Sister Mary Gianna said Kate and the youth group introduced her to a God that loved her, and that had a plan for her life.

“I felt like I was junk to be thrown away, and (Kate) would tell me you are made in God’s image and his likeness, and if God created you, how can you call yourself junk?” recalled Sister Mary Gianna. “I realized God did have a plan, and I love the words of St. Augustine: ‘Our hearts are restless until they rest in God,” and I realized not only did God lead me out of Columbine, he was leading me to himself.”

RCIA, NET and DLJC

After high school graduation, with the support of her parents Sister Mary Gianna chose to attend Franciscan University of Steubenville, where her freshman year she went through RCIA and was received into the Catholic Church at the Easter Vigil of 2002.

After college, she spent a year with NET (National Evangelization Team), sharing her testimony with teenagers across the country. At the same time, through the encouragement of others, she began to consider religious life.

“I felt God wanted to use me to lead others to Christ as my youth minister had led me to Christ,” said Sister Mary Gianna. “And I felt God was calling me to share how he had worked in my life, my personal testimony.”

Sister Mary Gianna said words in a book by Father Benedict Groeschel really impacted her.

“He wrote, ‘Instead of asking God why something happened, ask him, what would you have me do?’” Sister Mary Gianna said. “So instead of reflecting on my life and why did this happen or that happen, I began to ask God, ‘What would you have me do?’”

In 2011, Jenica Thornby entered religious life as a member of the Disciples of the Lord Jesus Christ, was given the name Sister Mary Gianna, and last year on August 4, 2018, took her final vows. She now serves at The Ark and The Dove retreat center in Pittsburgh.

CHAIN REACTIONS

Standing in the center of the Columbine Memorial at Clement Park, Sister Mary Gianna is drawn to the plaque that remembers Rachel Joy Scott.

Sr. Mary Gianna DLJC poses for a portrait at the Columbine Memorial on April 18, 2019, in Littleton, Colorado. (Photo by Anya Semenoff/Denver Catholic)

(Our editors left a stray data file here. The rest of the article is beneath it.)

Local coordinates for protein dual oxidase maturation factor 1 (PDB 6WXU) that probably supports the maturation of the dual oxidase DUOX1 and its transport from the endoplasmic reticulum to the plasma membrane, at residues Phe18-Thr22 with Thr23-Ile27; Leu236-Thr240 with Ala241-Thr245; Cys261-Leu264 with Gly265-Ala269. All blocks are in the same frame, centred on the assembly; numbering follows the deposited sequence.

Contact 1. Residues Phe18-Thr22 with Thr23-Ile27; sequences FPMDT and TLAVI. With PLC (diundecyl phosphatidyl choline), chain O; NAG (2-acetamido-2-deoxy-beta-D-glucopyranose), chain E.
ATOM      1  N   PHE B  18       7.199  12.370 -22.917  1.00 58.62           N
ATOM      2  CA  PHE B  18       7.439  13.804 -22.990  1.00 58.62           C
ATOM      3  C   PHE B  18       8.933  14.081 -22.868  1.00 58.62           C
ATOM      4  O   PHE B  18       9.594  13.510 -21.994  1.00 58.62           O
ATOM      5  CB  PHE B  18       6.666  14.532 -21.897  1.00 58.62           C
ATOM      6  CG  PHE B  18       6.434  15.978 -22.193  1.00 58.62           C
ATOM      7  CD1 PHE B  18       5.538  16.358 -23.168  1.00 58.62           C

Rachel was one of the first students shot on April 20, 1999, and after being wounded, one of the gunmen reportedly asked her if she still believed in God, to which Rachel replied, “You know I do,” before the gunman shot her in the head.

“The two boys talked about how they wanted to start a chain reaction of death and violence and destruction,” Sister Mary Gianna said. “Rachel had a theory that if one person could go out of their way and show compassion and kindness, we would never know how far it would go, it just might start a chain reaction.”

Sister Mary Gianna said Rachel’s story has become an inspiration to her, and coincidently, Rachel’s family played a role in her own conversion. Sister Mary Gianna said the day after the shooting she was at a friend’s house and her friend’s mom told Rachel’s aunt about how she had left just before the shooting began. Sister Mary Gianna said Rachel’s aunt replied, “God must have a plan for your life.”

It was one of the first seeds planted in Sister Mary Gianna’s heart, that started to grow, and as Sister Mary Gianna continued to say ‘yes’ to God, led her to the life she has today.

“Even when I didn’t know God that day at Columbine, he led me out of school, he protected me,” said Sister Mary Gianna. “He loved me so much that he drew near to me and has sown me this path of life.”

“Even in the midst of tragedy, God can bring good, God could bring life out of death. The worst tragedy was Jesus being put to death on the Cross, and it led to our salvation. And even in the midst of this tragedy of Columbine, God could bring good.”